John Laird: Foxy Don wears ALEC badge in environment henhouse

By John Laird, Columbian Editorial Page Editor

Published:

 

Putting Don Benton in charge of Clark County's environment is kind of like asking Boss Hogg to chair the Hazzard County Ethics Commission.

Just a tad counterintuitive.

Word from the Public Service Center is that Boss Benton wants to change the Department of Environmental Services to the Department of Paving, Pollution and Pesticides. Yes, sir, every time ol' Foxy Don enters the henhouse, the chaotic clucking crescendoes to Code Red decibels.

Of course, County Commissioners David Madore and Tom Mielke are smart enough -- well, we know Madore is -- to have known on May 1 that christening their state senator crony as local environment czar would unleash waves of protest. This self-inflicted infamy will not subside soon. It will only grow like a fungus on these three characters, especially as the public learns more about Boss Benton's ALEC badge.

The American Legislative Exchange Council sounds innocent enough. But the truth is, ALEC is every county environment's worst nightmare. In 2002, two national organizations (the Defenders of Wildlife, and the Natural Resources Defense Council) exhaustively researched ALEC and produced a 52-page page report, "Corporate America's Trojan Horse in the States" (read it at http://www.alecwatch.org). The report states: "Protecting corporate polluters from environmental regulation is a major ALEC goal. The corporations and trade associations that finance virtually all of ALEC activities have used it to mount a wide-ranging and effective assault against laws safeguarding public health and the environment."

Boss Benton, aghast Clark County residents are learning, is a Washington state co-director of ALEC. It'll be interesting to see how he serves his two masters, both national and county.

The report says "ALEC is little more than a tax-exempt screen for major U.S. corporations and trade associations that use it to influence legislative activities at the state level. ALEC allows these corporations to do what they couldn't attempt openly without risking public criticism."

Legislators pay small ALEC dues in exchange for receiving boilerplate bills, which prove to be handy for part-time legislators, as we have in Washington. Corporations pay many thousands of dollars annually and, in 2002, provided more than 95 percent of ALEC's funding. These deep-pocket sugar daddies include oil, chemical, waste disposal, pharmaceutical and tobacco companies.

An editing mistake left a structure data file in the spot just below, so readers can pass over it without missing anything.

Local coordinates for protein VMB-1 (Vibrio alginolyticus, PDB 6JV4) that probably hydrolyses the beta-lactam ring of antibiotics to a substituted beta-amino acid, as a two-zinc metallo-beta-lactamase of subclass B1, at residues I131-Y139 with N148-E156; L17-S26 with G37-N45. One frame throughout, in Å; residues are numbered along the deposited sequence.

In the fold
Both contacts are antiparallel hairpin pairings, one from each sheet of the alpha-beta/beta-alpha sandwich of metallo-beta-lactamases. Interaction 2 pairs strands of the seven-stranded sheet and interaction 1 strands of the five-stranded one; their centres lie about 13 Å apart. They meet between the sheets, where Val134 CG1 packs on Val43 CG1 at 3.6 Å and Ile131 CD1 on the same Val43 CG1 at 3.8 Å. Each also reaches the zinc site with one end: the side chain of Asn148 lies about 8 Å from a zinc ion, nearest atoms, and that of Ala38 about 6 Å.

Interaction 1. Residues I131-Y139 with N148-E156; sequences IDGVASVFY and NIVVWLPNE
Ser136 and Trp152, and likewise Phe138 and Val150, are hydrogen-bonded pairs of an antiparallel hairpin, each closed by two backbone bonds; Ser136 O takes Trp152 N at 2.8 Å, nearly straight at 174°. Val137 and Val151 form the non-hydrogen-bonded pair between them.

Seattle-based crosscut.com reports Benton's chief environmental bill this year "called for prohibiting Washington and its local governments from restricting property rights due to … the United Nations' Agenda 21 … which addresses sustainable-development efforts. The U.S. signed Agenda 21, which is nonbinding. Benton said … Agenda 21's policies have seeped into state and local government regulations, such as requiring stream setbacks for construction."

Hitting homers for ALEC

That bill died in committee, a figurative strikeout by the ALEC-guided Boss Benton. But we can expect many home runs in his new county job, to the cheers of Madore and Mielke. Joining that ovation will be numerous Benton campaign donors that, according to crosscut.com, include land developers, the owner of the coal-fired power plant in Chehalis, fuel transport firms and many steadfast opponents of pro-environment bills in the Legislature.

Not to worry, Boss Benton assured us after his county appointment: "I look forward to protecting and enhancing our precious natural resources here in Clark County while at the same time streamlining our permitting process to expedite job creation for our neighbors." No doubt, his ALEC handlers believe he will pursue the latter at the expense of the former. And, my fellow taxpayers, just wait until all those costly environmental lawsuits against the county start rolling in.

All of which makes Boss Benton the last person in Clark County who should've been appointed chief steward of our local environment.